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Stanford CS 007-09 (2019): Personal Finance for Engineers / Real Estate

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These are the slides from the 9th session of the Stanford University class, CS 007 "Personal Finance for Engineers" offered in November 2019. This seminar covers real estate and related financial decisions: buying, renting, rent vs. buy, real estate investment, rental properties & tax advantages.

Published in: Economy & Finance
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Stanford CS 007-09 (2019): Personal Finance for Engineers / Real Estate

  1. 1. PERSONAL FINANCE FOR ENGINEERS CS 007: SESSION 9
  2. 2. REAL ESTATE CS 007
  3. 3. WHY DOES REAL ESTATE MATTER? • People need a place to live • The largest financial commitment that most households in the US make. • It has a complicated & arcane purchase process • For many it is the largest portion of their net worth. • Significant portion of national (and international) wealth.
  4. 4. BUYING REAL ESTATE why & how
  5. 5. WHY DO PEOPLE BUY (VS. RENT) REAL ESTATE? • Need a place to live • They are looking for control over where they live for a long period of time. • They have an emotional attachment to the idea of owning a place to live. • They believe it is a good investment
  6. 6. HOW IS REAL ESTATE BOUGHT & SOLD? • Typically a brokered transaction. US standard is 6% of the sales price is split between real estate agents. • Average home takes 37 days to sell as of July 2019, up from 35 in 2018, down from 39 days in 2017.* • Significant costs involved, for both buyer & seller. • Significant due diligence is required by all parties. • Heavily regulated process. * https://www.redfin.com/blog/data-center
  7. 7. WHAT ARE THE IMMEDIATE COSTS FOR BUYERS? • Down payment. Typically 20% of the total purchase price. Otherwise, often need mortgage insurance. • Closing costs. Average of 2-5% closing costs for buyers in the US ($3,700)* * https://www.zillow.com/mortgage-learning/closing-costs/ Direct Costs Implicit Costs • Opportunity cost. There are alternate uses for that capital, for example, in a long-term diversified portfolio. • Liquidity cost. Very difficult / expensive to access that capital once locked in.
  8. 8. WHAT ARE THE ONGOING COSTS FOR BUYERS? • Property Tax. Varies by state / locality, typically ~1% of property value per yr. • Home Insurance. Average of ~$1000 per year in the US, varies with value of the home. • Mortgage. While some of the payment is principal, interest is a significant expense. • Home Owners Association (HOA). If a condo / community, a monthly payment for common services that can rise annually. • Maintenance. Owners can easily spend 1% of the value of the house every year.
  9. 9. HOW DO YOU GET A MORTGAGE? * https://www.consumerfinance.gov/ask-cfpb/what-is-a-debt-to-income-ratio-why-is-the-43-debt-to-income-ratio-important-en-1791/ • Most banks base mortgage qualification on two factors. • Do you have access to the down payment? (assets) • Will your income cover the expected monthly expenses associated with a house (liabilities & income) • Debt / income ratio of 43% is limit in the US for a qualified mortgage (higher in some parts of the country) • Fixed vs. Adjustable Rate (ARM) 30-Year Fixed or 5/1 ARM • Closing costs vs. interest rate • 14 day period to shop to minimize impact to credit score, which can be significant.
  10. 10. RENTING benefits & costs
  11. 11. WHY DO PEOPLE RENT (VS. BUY) REAL ESTATE? • Need a place to live • They are looking for flexibility in where they live. • They have an emotional fear of the idea of committing to a long term location and/or large financial commitment. • They lack the financial resources to purchase. • Financial management of cash flow is much simpler.
  12. 12. WHAT DO YOU NEED TO RENT REAL ESTATE? • Find a landlord with a property that meets your needs and is available for rent. • Damage deposit, often equal to one month’s rent. • In some cases, 1-2 months rent up front. • Landlords can require application process, credit score, references, criminal records, financials. • Legal rights for tenants vary significantly by state & locality. • Landlords must apply application standards uniformly without bias or discrimination.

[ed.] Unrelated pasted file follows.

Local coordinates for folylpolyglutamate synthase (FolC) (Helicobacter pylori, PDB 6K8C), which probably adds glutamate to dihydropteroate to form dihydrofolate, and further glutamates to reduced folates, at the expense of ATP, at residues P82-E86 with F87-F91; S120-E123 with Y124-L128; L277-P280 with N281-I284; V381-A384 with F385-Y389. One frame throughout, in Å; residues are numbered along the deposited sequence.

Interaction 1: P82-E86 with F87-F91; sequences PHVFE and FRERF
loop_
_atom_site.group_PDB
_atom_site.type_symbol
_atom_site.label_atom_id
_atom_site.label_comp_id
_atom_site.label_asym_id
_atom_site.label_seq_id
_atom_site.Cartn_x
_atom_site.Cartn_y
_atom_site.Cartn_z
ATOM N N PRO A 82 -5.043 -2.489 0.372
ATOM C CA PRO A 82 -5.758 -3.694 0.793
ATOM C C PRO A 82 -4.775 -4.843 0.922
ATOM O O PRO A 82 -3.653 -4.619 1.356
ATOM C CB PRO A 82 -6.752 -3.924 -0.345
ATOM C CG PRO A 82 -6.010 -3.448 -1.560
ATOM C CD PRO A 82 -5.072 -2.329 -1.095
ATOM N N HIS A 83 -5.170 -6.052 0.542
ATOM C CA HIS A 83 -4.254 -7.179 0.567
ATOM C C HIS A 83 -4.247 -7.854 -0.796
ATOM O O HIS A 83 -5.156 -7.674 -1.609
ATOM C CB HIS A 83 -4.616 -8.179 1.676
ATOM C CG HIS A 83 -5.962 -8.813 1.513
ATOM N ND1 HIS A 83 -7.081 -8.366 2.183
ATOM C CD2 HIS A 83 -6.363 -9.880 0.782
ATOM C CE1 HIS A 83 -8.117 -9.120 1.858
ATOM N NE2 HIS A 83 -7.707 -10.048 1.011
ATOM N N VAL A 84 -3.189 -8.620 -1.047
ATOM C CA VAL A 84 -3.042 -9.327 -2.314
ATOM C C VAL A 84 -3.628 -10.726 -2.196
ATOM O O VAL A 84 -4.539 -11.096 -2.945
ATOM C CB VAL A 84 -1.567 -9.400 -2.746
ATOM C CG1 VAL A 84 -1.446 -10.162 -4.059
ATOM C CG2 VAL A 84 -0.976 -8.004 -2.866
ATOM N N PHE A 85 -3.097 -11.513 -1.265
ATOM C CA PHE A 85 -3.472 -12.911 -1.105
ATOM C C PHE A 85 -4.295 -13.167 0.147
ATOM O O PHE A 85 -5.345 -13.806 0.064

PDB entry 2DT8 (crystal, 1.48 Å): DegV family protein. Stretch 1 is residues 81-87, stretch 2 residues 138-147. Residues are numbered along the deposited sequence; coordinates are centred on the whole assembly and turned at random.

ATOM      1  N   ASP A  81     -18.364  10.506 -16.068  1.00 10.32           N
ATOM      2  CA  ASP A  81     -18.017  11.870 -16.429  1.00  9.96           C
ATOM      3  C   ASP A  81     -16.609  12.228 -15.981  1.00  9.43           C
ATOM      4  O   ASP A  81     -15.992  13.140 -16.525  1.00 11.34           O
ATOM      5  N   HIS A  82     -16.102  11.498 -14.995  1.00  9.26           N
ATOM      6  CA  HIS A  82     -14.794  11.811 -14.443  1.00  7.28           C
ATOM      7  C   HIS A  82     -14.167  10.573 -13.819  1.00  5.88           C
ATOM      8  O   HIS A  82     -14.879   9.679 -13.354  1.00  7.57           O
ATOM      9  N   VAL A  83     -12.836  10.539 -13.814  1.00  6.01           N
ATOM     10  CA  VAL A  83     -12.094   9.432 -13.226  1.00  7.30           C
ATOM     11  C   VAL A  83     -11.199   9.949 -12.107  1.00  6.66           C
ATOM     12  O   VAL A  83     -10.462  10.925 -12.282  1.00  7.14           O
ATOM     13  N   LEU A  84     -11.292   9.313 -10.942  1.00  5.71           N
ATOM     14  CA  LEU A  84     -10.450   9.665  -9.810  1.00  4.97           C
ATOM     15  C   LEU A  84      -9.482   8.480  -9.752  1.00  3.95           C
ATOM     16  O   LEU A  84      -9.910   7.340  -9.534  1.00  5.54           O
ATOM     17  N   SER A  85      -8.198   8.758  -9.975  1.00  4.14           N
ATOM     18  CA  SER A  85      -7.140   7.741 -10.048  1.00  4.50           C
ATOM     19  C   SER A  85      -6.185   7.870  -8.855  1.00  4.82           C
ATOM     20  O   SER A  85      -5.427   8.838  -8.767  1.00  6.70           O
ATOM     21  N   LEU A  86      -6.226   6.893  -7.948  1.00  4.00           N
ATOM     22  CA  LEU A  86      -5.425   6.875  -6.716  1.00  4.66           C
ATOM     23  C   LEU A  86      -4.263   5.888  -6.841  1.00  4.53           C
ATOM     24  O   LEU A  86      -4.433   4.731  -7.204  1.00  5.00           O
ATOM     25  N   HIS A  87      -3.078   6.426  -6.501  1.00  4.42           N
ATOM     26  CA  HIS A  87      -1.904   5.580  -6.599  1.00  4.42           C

13. 13. WHAT ARE THE MAJOR COSTS FOR RENTERS? • Application Fee • Security Deposit. Typically 1-2 months of rent. • First Month’s Rent. • Moving Costs. Immediate Costs Ongoing Costs • Utilities. Electricity, Gas, Water, Cable. • Renters Insurance. ~$150 per year in US. • Parking. In urban areas, there can be a separate charge. • Yard Maintenance. • Rent increases. Can vary unpredictably.
  14. 14. BUY VS. RENT one of largest financial decisions
  15. 15. BIG DECISION, STRONG EMOTIONS • Significant non-financial considerations. • High transaction costs mean purchasing real estate is very risky over short periods of time. • Fixed location can significantly limit career opportunities. • Social connection of community & schools significant. • For most people, it’s the largest investment in their lifetime. • Some people have strong political beliefs about renting vs. buying.
  16. 16. FINANCIAL BENEFITS OF RENTING • Liquidity. Your capital is not tied up in a large down payment, and you are not forced to make large principal payments. • Location Flexibility. You have significant flexibility to move to a new location as needed. • Diversification. Concentrating most of your wealth in one asset has a number of concentrated risks. • Avoid Geographical Market Risk. Buying a home in Silicon Valley turned out great in the past 50 years. Detroit didn’t. Hard to predict the future. • Maintenance. Most costs tied to the ownership of the property are pushed to the owner. No need to plan for large expenses (e.g. new roof) • Competitive Market. In most cases, rents move with wage inflation. Ideally, you have competition between landlords in terms of quality & price.
  17. 17. FINANCIAL BENEFITS OF OWNING • Leveraged Investment. Most of the investment is made with an inexpensive loan, with leverage of 5x (or more). Gains accrue to the owner, not the bank. • Tax Advantages. Mortgage interest & property taxes are deductible. Capital improvements are included in the cost basis of the home. • Long term investment. Real estate has, on average, had a positive return above inflation with relatively low volatility compared to other asset classes. • Financial Control. Owners can control what investments they make in the property, and at what price, to increase long term return. (e.g. remodel a kitchen) • Optional Additional Income. In many cases, there is a long term option to rent the property. Rental income rises with inflation.